Monday, October 11, 2010

Manna Meal – Feeding the Hungry in Charleston, WV

Manna Meal is the largest feeding program we’ve visited so far, and quite a program it is! It began in 1978 with a few people fed at a table in the kitchen of St. John’s Episcopal Church in downtown Charleston, WV.

Today, Manna Meal serves breakfast to about 125 people and lunch to about 225 people 365 days a year.

We met all four full-time staff members. From right to left, they are Director Jean Simpson, Assistant Director Sandy Perrine, Outreach Coordinator Rhondell Miller, and Lead Cook Raj Pongsugree. They are assisted by 4 part-time staff and about 130 volunteers a week. Many of the volunteers have been coming at a regular time once a week for up to 20 years.

Running Manna Meal is not like catering meals for a large group. Here, only about ¼ of the food served is purchased (mostly funded by private donations). The remaining ¾ comes from donors such as grocery stores, hospitals, restaurants, bakeries, catered civic functions, the farmer’s market, individual people’s gardens, and Manna Meal’s own garden. Much of the donated food is dishes already prepared or items no longer salable in stores.

Each day’s menu is rapidly planned based on food that happens to come in. One day they might get a donation of several boxes of nearly over-ripe fruit, 40 dozen eggs, and 50 pizzas, so there will be fruit salad and pizza for lunch that day and scrambled eggs for breakfast the next day.  Still, guests are offered hearty, well-balanced meals.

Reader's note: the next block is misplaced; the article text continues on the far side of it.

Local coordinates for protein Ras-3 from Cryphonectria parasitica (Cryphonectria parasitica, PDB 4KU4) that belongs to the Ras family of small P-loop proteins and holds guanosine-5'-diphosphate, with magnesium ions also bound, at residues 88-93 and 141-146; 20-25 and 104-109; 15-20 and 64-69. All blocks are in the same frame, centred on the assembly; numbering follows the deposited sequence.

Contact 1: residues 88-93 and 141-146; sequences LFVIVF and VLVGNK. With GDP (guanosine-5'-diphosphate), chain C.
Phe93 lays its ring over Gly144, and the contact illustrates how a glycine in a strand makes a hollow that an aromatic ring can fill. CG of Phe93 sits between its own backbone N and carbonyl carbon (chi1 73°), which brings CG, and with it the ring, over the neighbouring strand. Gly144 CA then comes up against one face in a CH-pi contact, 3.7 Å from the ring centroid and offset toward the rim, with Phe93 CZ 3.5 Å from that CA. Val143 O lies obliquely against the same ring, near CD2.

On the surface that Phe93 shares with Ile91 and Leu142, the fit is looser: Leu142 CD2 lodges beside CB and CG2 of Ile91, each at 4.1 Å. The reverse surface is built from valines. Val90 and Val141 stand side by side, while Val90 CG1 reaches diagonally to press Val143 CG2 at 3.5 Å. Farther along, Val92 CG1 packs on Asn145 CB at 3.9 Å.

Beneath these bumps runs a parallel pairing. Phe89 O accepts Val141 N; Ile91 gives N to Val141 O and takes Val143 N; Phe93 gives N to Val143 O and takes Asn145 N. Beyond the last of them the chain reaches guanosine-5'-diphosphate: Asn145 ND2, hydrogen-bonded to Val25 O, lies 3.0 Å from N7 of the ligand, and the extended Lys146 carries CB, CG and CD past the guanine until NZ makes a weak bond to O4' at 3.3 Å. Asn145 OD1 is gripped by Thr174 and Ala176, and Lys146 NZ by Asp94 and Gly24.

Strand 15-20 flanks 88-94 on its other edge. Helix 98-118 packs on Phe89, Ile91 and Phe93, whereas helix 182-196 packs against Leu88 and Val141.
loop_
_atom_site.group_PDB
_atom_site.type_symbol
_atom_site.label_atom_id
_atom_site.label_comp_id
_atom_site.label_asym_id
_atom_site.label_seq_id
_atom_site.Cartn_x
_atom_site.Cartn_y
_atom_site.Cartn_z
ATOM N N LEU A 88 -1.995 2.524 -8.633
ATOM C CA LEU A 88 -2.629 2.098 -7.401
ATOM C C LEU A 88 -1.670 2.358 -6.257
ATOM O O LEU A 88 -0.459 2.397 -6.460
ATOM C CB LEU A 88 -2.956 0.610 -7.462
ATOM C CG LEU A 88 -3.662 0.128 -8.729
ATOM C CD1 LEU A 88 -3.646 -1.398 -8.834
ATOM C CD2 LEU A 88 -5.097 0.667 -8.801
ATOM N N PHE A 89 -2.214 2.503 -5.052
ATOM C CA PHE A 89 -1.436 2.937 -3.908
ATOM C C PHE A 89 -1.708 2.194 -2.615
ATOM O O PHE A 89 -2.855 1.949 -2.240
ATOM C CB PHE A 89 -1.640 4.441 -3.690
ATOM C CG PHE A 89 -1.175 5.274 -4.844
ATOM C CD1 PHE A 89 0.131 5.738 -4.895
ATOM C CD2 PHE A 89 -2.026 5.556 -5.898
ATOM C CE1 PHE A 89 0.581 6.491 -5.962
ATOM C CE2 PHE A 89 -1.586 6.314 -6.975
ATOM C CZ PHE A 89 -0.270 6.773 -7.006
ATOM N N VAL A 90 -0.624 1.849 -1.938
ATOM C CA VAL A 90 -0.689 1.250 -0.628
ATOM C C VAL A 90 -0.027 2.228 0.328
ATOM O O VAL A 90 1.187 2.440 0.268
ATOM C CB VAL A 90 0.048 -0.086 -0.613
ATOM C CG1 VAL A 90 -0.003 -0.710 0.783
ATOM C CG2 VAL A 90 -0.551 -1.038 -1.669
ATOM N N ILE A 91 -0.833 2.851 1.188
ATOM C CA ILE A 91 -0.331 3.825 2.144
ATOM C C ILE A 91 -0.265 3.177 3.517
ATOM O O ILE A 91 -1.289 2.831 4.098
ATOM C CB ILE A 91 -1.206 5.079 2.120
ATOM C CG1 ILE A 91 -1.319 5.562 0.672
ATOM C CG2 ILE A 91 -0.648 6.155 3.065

On our day volunteering at Manna Meal, breakfast consisted of sausage patties, potatoes, muffins, bread, cereal, milk, bananas, and coffee. Lunch was pork tenderloin, bread, scalloped potatoes, tossed salad, baked apples with dried cherries, dessert (pastries, cookies, brownies), and beverage (orange juice, water, coffee).  

We helped serve breakfast and lunch, and in between we prepared salad for 200. The kitchen (due to be renovated this November) was a very busy place. While we were making salad, others were cleaning and cooking potatoes, checking on apples in the oven, slicing pork, filling orange juice glasses, cutting desserts, preparing the rolling carts used to deliver food to the dining room, and dealing with a pair of copier salespeople who’d come to try to donate a copier. The hubbub increased when the volunteer servers arrived, greeted everyone in the kitchen, found their aprons and sanitary gloves, and lined up to deliver the food carts.

Manna Meal seemed to us to be especially in tune with the needs of their patrons.
  • Everyone who comes is fed – there are no requirements to register or qualify, only to behave in a non-disruptive way.
  • Food prepared is tuned to the likes and needs of the patrons. For example, we were instructed to cut the salad into small pieces to make it easier to eat for those with dental problems. While Manna Meal can’t prepare multiple choices for one meal, they assist those with diabetes or other health conditions in choosing what to eat of the ample meal offered.